honor of their outstanding 4-H club
Alvln, Mable, Opal and Maude
Cool were all winners in various
divisions of 4-H club work at the
Boardman fair last Saturday.
Eugene and Harry Normoyle at
tended the North Morrow County
fair at Boardman last week end.
Mr. and Mrs. Ben Morgan and
children of Medical Lake, Wash.,
are guests at the Earl Morgan home.
- ENJOY REUNION
(Continued from First Page.)
odist church next Sunday evening.
On the way west, they stopped at
Logan, Iowa, and were joined by
Lee, the eldest son, who has been at
Logan most of the time since leav
ing the service after the World war
in which he saw service in France.
Lee runs a photography studio and
service station at Logan, and is
one of the city's largest citizens,
weighing something more than 300
pounda. His wife did not accom
pany him, and she was the only
"in-law" not present at the reunion.
Mr. and Mrs. Verner Sackett (nee
Mary, the eldest daughter), had ar
rived several days before from their
home in Salem where Mr. Sackett
is in the insurance business.
Mr. and Mrs. Eward Notson ar
rived Monday evening from their
home at Almira, Wash., where Ed
ward is superintendent of the city
schools and one of the leading
boosters for the big Coulee dam
project, near which Almira is lo
cated. Their two young sons com,
pose the majority of the three
young grandchildren, all of whom
Miss Margaret, Notson, the baby
of the family, who has been at Port
land and Salem for several years,
completing her work at Willamette
university at the latter place last
year, had also arrived at home
somewhat ahead of time, to remain
until she goes to La Grande shortly
to take up her new duties as sec
retary to the president of Eastern
Oregon Normal school.
Then came M.r. and Mrs. Robert
C. Notson with their baby daughter,
third of the grandchildren, to com
plete the roster of those present.
As in the case of all things perfect
or near perfect, attainment is had
not without difficulty. "Bob," staff
reporter with the Portland Ore
gonian, had just completed his va
cation, and it did not seem proba
ble that he would be able to attend.
He was contacted by phone Mon
day, however, and made the drive
that night to arrive just before
breakfast was over Tuesday morn
ing. It was necessary for them to
make the return trip Tuesday night,
making a hard trip but adding much
to the enjoyment of the occasion
The family circle of the Notson
home was first broken when Lee,
the eldest, went away to school af
ter finishing high school here, en
tering the service shortly afterward.
That was 21 years ago, and though
all the children have been at home
since, never has the family been all
together until last Tuesday. Lee
was last home 15 years ago, being
the longest absent Edward left
high school to enter the service and
also saw service in France in the
The children of Mr. and Mrs. Not
son were born all the way from
Iowa to Heppner. Mr. and Mrs.
Notson moved to Wyoming soon
after their marriage, where Lee and
Mary were born. The family came
to Morrow county In 1900, locating
at Lexington, near where Mr. Not
son took up a homestead. After
proving up on the homestead they
came to Heppner in 1905 when Mr.
Notson became deputy district at
torney and partner In the law prac
tice of the late G. W. Phelps, later
circuit judge. The family home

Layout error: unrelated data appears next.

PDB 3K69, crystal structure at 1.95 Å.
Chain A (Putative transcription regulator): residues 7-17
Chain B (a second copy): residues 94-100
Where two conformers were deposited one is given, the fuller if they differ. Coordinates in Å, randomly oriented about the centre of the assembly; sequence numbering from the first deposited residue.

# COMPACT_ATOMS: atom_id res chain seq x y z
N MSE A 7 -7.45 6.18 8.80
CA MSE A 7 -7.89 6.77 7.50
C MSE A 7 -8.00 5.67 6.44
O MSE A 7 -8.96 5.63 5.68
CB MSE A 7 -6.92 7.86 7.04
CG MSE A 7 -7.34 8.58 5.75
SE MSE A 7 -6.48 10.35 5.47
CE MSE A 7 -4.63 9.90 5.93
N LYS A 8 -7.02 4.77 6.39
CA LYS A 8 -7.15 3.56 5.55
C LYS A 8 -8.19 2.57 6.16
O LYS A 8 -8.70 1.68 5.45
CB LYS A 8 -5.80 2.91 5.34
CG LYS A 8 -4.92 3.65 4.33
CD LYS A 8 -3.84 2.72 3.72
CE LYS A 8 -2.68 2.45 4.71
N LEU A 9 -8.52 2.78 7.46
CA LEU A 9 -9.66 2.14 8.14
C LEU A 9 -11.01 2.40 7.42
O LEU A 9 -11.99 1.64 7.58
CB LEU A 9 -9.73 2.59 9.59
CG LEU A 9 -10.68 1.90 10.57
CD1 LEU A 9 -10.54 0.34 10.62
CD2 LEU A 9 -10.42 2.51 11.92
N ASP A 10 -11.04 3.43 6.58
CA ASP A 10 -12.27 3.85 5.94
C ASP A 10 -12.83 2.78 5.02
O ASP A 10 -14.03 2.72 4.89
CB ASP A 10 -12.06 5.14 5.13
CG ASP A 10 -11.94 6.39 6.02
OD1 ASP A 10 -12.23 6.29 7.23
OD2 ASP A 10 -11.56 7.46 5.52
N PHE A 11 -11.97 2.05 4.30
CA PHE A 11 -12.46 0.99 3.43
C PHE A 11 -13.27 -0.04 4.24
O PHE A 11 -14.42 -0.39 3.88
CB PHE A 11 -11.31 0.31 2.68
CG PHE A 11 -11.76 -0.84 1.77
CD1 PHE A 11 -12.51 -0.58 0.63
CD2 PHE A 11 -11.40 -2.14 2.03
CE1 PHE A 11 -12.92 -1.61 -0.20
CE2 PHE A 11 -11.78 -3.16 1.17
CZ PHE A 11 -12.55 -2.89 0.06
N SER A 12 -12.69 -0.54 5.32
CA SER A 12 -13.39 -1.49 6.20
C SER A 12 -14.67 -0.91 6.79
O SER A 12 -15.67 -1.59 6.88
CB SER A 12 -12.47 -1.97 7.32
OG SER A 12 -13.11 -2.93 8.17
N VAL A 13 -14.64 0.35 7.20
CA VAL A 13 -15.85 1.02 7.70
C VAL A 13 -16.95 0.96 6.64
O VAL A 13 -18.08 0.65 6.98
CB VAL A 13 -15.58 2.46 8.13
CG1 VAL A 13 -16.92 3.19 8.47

has been made at Heppner since,
Mr. and Mrs. Notson building the
residence now occupied on Gale
street. Edward, third of the chil
ren, was born at Dunlap, Iowa:
Robert was born at Lexington and
Charles and Margaret were born at
While practicing law at Lexing
ton, Mr. Notson was mayor of that
town, and after moving to Heppner
was also mayor of this city. Fol
lowing the law practice in associa
tion with Mr. Phelps, he served sev
eral terms as county school super
intendent, before being elected to
the office he now holds. Always
prominent in civic and religious ac
tivitites of the city, Mr. and Mrs.
Notson and family have command
ed the warm respect and affection
of the entire community, who share
the pleasure of Tuesday's reunion
and extend felicitations on the oc
casion of the wedding anniversary.
RACE PONIES COME
(Continued from First Page)
with horses to compete in relay and
pony express events, and a number
of Individual ponies to compete In
other events. New race horse
sponsors include Frank Turner, W.
E. Francis and C. J. D. Bauman
who believe they have some fast
horses to show.
The track and arena have been
put In the best condition ever. The
judges stand has been built under
the grandstand, eliminating the old
stand In the arena which used to
interfere with the view of specta
tors in fact everything Is in readi
ness for the opening at 1:30 this af
ternoon of what promises to be the
biggest and best Hepjjner Rodeo.
Canning peaches for sale.
Bray, Umatilla, Or.
By BKULAH NICHOLS
What was originally planned as a
surprise bridal shower for Miss
Vera Breshears rt the home of her
mother on Thursday afternoon
turned out to be more of a surprise
on Mrs. Breshears and the guests
when Vera made the announcement
that she had already been married
for almost a year. Miss Vera Bresh
ears. daughter of Mr. and Mrs.
Charles Breshears of this city, and
Carl Whillock of Spray were mar
ried in September, 1933, and had
succeeded in keeping their marriage
a secret until Mrs. Whillock made
the announcement at the shower.
Those present at the shower were
Mesdames Vera Whillock, Ethel
Wilcox, Nellie Palmer, Vashti Sa
ling. Pearl Shaw, Mary McMurtry,
Erda Poper, Ruth McMillan, Cora
Warner, Mary Edwards, Margaret
Swift, Florence McMillan, Laverne
Henderson, Anne Johnson, Carolyn
Kuns, Lavelle White, Emma White,
Beulah Nichols, Sadie Lewis, Lor
ena Miller, Bernice Bauman, Lou
Broadley, Geneva Palmer, Emma
Ashinhust, Getta Cox, Rheta Cutler,
Emma Cox, Effle Parkins, Edna
Hunt, Emma Breshears, Margaret
Leach, Emma Peck, Cleo Van Win
kle, Marie Steagall, Pearl Bittner,
Sarah White, Faye Munkers, Mae
Burchell, Tempa Johnson and Ola
Ward and the Misses Naomi Mc
Millan, Opal Leach, Grace Burchell,
Erma Lane, Merle Carmichael, Peg
gy Warner, Delpha Merritt, Mildred
Hunt, Helen Breshears, Ruth Din
ges and Dolly Farrens. Mrs. Whil
lock received many lovely and use